Gosh, just stunning! For me, this is the very definition of a must-read… eloquent, absorbing, absolutely fascinating and thoroughly enjoyable. I thought The Last Hours (which you really do need to read first) was exquisitely engaging and satisfying, and I enjoyed The Turn of Midnight just as much, perhaps even more as the characters were known to me, beloved by me. Lady Anne and educated serf Thaddeus have joined forces to prevent the Black Death from decimating their community. As they attempt to secure the independence of Develish however, trouble continues to haunt them, to hunt them down. Maps and a summary of the people, places and events from The Last Hours ensured I was able to step straight into the story. Minette Walters has the most beautiful voice, my soul became at one with the words. I sank so fully into the story that I was surprised at the end of each chapter when I suddenly came to and became aware of my surroundings. The time, the place are vibrantly alive, I could touch kindness, smell bitterness, taste fear. Please, please, please let there be more! The Turn of Midnight is a powerful, gripping read, and yes I am gushing most effusively over it, that’s because it really is rather wonderful and I highly recommend buying yourself a copy.
What a lovely, charming, friendly read this is, an enticing ‘will they, won’t they’ romance is equally matched by the story of animals in need and children requiring an alternative learning environment. Molly Baker runs her beloved farm as a school, when a new student arrives, Molly’s life is turned thoroughly upside down and in to a roundabout spin. I adored the explanation at the beginning of the novel by Carole Matthews that Hope Farm is based on the real Animal Antiks Farm. The first sentence had me chortling and I settled further down into the comfort of my sofa to enjoy the read. Molly tells her own story, I could really hear her voice and her personality shines through. Can I say that the animals very nearly steal the show for me, having had a downright grumpy (read that as flesh tearing vampire) rescue cat myself, their individual quirks made me smile. ‘Happiness for Beginners’ is entertaining, heart-warming and ever so readable, I raced through in one sitting and enjoyed every second.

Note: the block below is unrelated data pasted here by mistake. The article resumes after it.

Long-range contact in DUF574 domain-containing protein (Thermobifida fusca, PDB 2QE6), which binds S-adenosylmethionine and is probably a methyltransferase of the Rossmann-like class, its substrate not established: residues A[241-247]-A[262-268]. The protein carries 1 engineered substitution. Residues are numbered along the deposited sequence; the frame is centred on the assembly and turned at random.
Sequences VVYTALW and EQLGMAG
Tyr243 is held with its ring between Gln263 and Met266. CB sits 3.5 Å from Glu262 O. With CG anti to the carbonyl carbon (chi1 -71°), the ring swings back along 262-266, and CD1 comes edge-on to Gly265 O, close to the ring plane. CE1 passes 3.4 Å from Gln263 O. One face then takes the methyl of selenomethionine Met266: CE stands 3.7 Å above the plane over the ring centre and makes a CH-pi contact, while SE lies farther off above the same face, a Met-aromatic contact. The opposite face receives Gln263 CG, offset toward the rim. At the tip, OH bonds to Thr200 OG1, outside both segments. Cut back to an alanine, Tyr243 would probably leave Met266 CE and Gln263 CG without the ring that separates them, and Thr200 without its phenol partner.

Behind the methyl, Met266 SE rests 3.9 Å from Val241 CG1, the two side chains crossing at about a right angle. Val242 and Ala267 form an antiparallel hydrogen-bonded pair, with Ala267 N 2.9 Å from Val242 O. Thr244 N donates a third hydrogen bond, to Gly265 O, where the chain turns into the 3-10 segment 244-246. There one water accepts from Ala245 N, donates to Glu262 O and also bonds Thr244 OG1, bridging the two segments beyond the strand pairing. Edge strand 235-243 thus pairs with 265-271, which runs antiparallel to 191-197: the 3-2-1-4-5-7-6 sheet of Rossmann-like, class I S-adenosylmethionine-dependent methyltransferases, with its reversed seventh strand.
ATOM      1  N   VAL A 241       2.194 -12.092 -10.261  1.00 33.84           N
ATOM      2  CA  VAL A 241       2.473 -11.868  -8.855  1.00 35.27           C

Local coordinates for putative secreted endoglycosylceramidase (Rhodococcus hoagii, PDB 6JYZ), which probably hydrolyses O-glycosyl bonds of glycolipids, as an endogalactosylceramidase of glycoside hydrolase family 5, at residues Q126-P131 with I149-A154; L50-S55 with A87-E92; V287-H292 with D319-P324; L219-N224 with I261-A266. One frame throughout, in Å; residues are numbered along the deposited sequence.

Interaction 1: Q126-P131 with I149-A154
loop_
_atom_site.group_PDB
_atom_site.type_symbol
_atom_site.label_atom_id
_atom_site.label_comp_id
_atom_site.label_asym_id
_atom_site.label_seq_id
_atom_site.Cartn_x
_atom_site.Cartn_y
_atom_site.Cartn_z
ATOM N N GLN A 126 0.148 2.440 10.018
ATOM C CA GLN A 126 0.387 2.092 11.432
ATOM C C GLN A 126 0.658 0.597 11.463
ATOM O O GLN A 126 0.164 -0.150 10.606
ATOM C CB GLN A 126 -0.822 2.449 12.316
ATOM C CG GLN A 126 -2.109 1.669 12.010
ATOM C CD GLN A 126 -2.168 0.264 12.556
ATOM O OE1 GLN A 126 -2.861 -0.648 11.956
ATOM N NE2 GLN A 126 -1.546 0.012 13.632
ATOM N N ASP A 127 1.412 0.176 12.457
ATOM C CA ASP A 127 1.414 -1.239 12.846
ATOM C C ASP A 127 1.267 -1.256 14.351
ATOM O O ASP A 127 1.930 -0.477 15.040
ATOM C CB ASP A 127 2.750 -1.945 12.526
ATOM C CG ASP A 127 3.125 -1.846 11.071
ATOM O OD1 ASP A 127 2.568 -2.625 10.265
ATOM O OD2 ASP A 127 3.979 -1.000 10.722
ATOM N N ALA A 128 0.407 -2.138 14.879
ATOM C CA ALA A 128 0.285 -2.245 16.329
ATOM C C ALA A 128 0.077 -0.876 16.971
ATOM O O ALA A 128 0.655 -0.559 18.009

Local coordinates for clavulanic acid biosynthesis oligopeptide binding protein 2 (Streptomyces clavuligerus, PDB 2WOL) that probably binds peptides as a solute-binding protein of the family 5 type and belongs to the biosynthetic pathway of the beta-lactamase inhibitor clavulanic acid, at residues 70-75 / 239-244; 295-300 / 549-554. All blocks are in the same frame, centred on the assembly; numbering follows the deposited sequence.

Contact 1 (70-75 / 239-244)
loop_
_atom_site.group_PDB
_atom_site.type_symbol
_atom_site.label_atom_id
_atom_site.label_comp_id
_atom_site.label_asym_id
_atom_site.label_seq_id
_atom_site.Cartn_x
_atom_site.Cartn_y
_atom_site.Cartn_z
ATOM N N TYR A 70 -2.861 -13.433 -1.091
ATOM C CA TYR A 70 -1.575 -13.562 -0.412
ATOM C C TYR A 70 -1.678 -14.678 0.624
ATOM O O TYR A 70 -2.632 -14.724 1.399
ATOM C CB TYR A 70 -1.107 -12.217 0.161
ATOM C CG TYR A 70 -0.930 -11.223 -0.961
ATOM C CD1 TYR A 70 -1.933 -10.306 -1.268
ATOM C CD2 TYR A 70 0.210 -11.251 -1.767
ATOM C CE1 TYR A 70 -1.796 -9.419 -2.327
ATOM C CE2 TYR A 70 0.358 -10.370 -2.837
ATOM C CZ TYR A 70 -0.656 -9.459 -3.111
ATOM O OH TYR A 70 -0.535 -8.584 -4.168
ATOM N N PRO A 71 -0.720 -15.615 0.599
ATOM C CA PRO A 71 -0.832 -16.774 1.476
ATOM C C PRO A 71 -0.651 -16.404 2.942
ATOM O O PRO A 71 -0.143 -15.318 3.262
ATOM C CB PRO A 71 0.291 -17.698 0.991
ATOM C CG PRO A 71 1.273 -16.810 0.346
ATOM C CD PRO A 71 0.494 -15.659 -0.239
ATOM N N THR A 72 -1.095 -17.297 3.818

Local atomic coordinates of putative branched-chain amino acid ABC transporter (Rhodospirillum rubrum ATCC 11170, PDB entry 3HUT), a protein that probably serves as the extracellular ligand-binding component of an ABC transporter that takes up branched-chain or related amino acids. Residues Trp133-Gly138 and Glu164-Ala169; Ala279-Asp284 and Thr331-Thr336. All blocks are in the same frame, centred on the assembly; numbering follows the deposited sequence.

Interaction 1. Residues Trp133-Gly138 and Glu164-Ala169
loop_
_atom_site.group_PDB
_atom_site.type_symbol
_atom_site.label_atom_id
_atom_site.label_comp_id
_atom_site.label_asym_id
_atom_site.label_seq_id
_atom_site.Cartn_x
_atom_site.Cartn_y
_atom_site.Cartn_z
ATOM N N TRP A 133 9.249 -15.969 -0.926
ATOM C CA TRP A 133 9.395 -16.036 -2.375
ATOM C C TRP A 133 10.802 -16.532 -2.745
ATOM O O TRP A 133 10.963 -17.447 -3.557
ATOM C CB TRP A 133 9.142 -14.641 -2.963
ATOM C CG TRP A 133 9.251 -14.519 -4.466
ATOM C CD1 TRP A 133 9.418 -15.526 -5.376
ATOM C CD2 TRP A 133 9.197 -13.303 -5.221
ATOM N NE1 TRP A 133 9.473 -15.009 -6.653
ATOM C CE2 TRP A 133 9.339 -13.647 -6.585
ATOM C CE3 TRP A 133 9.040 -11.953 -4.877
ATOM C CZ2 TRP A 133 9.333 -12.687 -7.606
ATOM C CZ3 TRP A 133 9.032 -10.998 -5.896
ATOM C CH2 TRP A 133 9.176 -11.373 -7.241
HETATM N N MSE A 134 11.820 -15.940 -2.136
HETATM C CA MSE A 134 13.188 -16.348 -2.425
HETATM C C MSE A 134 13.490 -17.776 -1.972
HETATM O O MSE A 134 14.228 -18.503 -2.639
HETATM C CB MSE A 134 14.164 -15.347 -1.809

I absolutely adored this very special, surprising and exquisitely written novel focusing on the period between the First and Second World Wars. In 1925 Selina Lomax regularly appears in the papers as she and her friends attend parties and live life to the full. When Selina meets struggling artist Lawrence Weston her life changes beyond all recognition. I entered ‘The Glittering Hour’ expecting the beautiful relationship tale that I found. However I also left having experienced so, so much more. Iona Grey has created sentences that caught and transported me with their stunning descriptions. The story slinks through time and space, effortlessly revealing links from the past that become present in the future. As I read, moments of understanding speared my awareness and left me reeling. I felt joy, tenderness, aching sadness, and I cried, really, really cried at the beauty in front of me. I wield my highly recommended stamp of approval all over The Glittering Hour, it really is the most wonderfully heartfelt and meaningful read, and so sits as a LoveReading star book.
If you’ve been following this fabulously enjoyable series by Lindsey Kelk, then just to let you know that this is the eighth and last book about Angela. While you could read ‘I Heart Hawaii’ as a standalone, you will have so much more fun if you join Angela and her friends at the beginning with 'I Heart New York’. Jenny invites Angela on a press trip to Hawaii, as is normal, chaos and havoc accompany them. Our leading lady is gorgeously relatable, even though she lives a covetable life. Part of her charm, as well as her huge heart, is her tendency to stumble from one mess to another. Her friends and family are a gorgeously readable bunch, even the one or two who could charitably be described as frightful. ‘I Heart’ is an entertaining series from start to end, and I smiled, smirked and ahh’d my way through this engaging, toasty-warm read.
The past has a habit of tracking us down. And tripping us up. When Kate was twenty-two, she had an intense and passionate affair with a married man, Callum, which ended in heartbreak. Kate thought she'd never get over it. Seventeen years later, life has moved on - Kate, now a successful actress, is living in London, married to Matt and mother to little Tallulah. Meanwhile Callum and his wife Belinda are happy together, living in Edinburgh and watching their kids grow up. The past, it would seem, is well and truly behind them all. But then Kate meets Callum again. And they are faced with a choice: to walk away from each other . . . or to risk finding out what might have been. Second chances are a rare gift in life. But that doesn't mean they should always be taken . . .